Education Eye: Are co-ed schools more suited to the 21st century?

Catherine Stoker
Catherine Stoker
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When talking about co-education it is challenging not to just state the blindingly obvious, that we live in a co-ed world and youngsters must learn to thrive amongst colleagues and friends of both sexes.

Education is not just about academic success. As importantly, it is about leaving school with the social skills and emotional intelligence to thrive in any environment.

Working in mixed groups can be of great benefit.

A combination of the competitive nature of boys to perform as well as those around them and the girls’ often more conscientious attitude to work should be a winning formula for success, in both the classroom and independent study.

Class discussion brings diversity of opinion and encourages all to develop a rounded view.

Co-ed schools are all about breaking the mould and inspiring girls to aim for careers as engineers, politicians or to study the Sciences and boys to perhaps consider Music, PR or design.

Co-curricular programmes offer diversity of choice with girls having equal access to activities which may once have been the preserve of boys such as CCF, cricket, shooting or practical skills such as carpentry, car maintenance or metalwork.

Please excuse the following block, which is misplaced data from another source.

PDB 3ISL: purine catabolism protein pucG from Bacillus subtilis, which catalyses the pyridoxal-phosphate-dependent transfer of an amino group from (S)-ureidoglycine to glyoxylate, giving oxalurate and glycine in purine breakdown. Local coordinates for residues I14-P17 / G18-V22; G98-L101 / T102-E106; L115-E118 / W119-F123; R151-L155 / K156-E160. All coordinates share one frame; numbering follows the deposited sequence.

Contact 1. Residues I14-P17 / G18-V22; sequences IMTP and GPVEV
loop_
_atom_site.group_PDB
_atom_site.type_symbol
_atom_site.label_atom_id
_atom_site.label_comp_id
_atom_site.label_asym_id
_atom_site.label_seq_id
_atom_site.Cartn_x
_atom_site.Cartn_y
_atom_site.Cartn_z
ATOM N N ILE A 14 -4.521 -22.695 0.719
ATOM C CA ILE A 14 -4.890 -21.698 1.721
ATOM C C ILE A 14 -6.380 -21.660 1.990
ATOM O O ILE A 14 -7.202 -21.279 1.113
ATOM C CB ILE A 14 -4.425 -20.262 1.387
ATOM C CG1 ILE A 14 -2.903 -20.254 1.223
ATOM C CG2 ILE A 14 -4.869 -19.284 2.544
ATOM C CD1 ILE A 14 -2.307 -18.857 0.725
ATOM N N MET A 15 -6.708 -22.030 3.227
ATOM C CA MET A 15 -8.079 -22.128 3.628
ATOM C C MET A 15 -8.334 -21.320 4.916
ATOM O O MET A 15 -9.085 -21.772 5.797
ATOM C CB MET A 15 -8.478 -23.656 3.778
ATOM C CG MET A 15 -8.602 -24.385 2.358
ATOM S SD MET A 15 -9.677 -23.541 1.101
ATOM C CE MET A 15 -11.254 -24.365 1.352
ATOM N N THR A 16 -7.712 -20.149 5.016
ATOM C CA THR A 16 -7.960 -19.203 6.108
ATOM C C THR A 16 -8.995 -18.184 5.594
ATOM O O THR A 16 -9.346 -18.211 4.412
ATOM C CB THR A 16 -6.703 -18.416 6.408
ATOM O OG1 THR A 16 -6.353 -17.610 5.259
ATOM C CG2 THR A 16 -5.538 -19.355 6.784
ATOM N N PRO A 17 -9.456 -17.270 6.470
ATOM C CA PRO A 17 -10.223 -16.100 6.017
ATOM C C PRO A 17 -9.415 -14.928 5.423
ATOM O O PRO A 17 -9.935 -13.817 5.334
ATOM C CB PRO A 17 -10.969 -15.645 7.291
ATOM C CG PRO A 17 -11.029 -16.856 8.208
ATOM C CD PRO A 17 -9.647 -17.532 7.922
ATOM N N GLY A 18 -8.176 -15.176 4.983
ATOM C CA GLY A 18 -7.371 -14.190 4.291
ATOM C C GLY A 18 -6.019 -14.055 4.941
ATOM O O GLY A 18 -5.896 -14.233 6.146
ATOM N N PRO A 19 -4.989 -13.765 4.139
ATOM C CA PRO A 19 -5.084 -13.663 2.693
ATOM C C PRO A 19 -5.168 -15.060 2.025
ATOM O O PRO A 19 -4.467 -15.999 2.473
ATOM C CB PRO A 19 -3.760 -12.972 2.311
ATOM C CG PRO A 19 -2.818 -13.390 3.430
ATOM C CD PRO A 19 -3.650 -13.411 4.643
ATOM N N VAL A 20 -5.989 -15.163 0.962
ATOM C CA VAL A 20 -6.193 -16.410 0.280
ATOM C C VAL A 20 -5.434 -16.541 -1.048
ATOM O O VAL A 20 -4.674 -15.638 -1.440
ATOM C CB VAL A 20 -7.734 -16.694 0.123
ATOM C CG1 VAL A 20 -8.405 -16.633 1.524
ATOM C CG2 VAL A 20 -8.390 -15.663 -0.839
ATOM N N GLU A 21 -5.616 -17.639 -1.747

Although fun to see boys dressed in drag in the school play, a co-ed environment allows less comical representation.

Lastly, school should be about forming solid, supportive friendships for life.

I can’t help wondering if it is a more relevant preparation for 21st century life, for these to be with both boys and girls, giving a balanced perspective.

Maybe girls bring focus, drive and determination for academic success and boys bring more of an athletic, easy-going, calm perspective.

Particularly with an only child or where parents are separated, mixed friendships or role models are less likely at home, so perhaps more important to experience at school.